The full white light spectrum can be seen in the table below:
Most LED grow light spectrum charts will already show these wavelengths, but the intensity of the wavelengths other than red & blue is weak. Below we linked to a brand of more modern grow lights that includes a full white spectrum, including the all important red and blue as well.
White LED lights are also great lighting to help enjoy the plants as they grow, and they provide a 40% light absorption rate. Additionally, because they are LED, these lights will not burn or over chafe the leaves, ground or soil with a drying light.
What Color LED Is Best For Plants?
While there are a host of different grow lights produced, there has not been enough discussion of the benefits of using white LED grow lights for plants.
With that said, the studies cited above prove that white spectrum LEDs are best for plants.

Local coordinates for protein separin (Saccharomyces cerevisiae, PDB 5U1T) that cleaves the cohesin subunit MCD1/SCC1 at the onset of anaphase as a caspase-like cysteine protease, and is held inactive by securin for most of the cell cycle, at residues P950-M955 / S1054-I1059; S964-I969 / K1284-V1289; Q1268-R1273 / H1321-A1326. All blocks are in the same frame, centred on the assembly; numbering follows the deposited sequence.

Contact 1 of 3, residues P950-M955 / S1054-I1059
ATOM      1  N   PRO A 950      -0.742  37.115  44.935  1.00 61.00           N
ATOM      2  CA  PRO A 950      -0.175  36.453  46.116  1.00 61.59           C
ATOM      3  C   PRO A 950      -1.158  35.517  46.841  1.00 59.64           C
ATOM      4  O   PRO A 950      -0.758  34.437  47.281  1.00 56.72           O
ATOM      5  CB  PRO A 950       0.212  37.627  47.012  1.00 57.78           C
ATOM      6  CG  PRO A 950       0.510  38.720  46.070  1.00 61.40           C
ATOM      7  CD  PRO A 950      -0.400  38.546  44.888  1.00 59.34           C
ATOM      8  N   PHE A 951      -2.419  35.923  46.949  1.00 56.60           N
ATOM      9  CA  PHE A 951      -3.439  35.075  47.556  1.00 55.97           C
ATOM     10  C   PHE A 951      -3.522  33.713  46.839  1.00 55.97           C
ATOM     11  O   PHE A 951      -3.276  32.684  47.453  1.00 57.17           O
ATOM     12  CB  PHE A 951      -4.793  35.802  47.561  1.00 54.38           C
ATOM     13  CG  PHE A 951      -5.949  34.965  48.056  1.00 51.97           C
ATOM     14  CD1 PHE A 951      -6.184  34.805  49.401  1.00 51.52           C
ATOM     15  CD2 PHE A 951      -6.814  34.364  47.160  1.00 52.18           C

Traditional high intensity bulb lamps are not as effective because they use more energy and the light released is lower quality.
The use of high intensity bulbs for growing can create a hot environment that’s hard to control. This has often been a significant complaint for indoor plant growers.
Because of this, an increase in plant light analysis was done that included the use of white LED lights. Part of the desire to compare white LED lighting for plant growth came from their low energy use and ability to stay in use for longer periods of time safely.
Based on the studies above, we conclude that more high quality grow lights should include white spectrum. In fact, many are starting to do so.
Which Grow Lights Utilize White LEDs?
The Mars Hydro TSW 2000 is a modern, low price range quantum board grow light that has an intense white light spectrum. This light is the best value on the market right now. You can click the image below for more details.
Mars Hydro TSW 2000:
The HLG 300 V2 R-Spectrum Quantum Board Grow Light is a great modern white spectrum grow light at a mid-price range cost.
It emits a full white light spectrum (including blue & red) . It’s the most modern LED grow light currently on the market, and will cover a 3’x3′ space with ease. You can click the picture below for more details.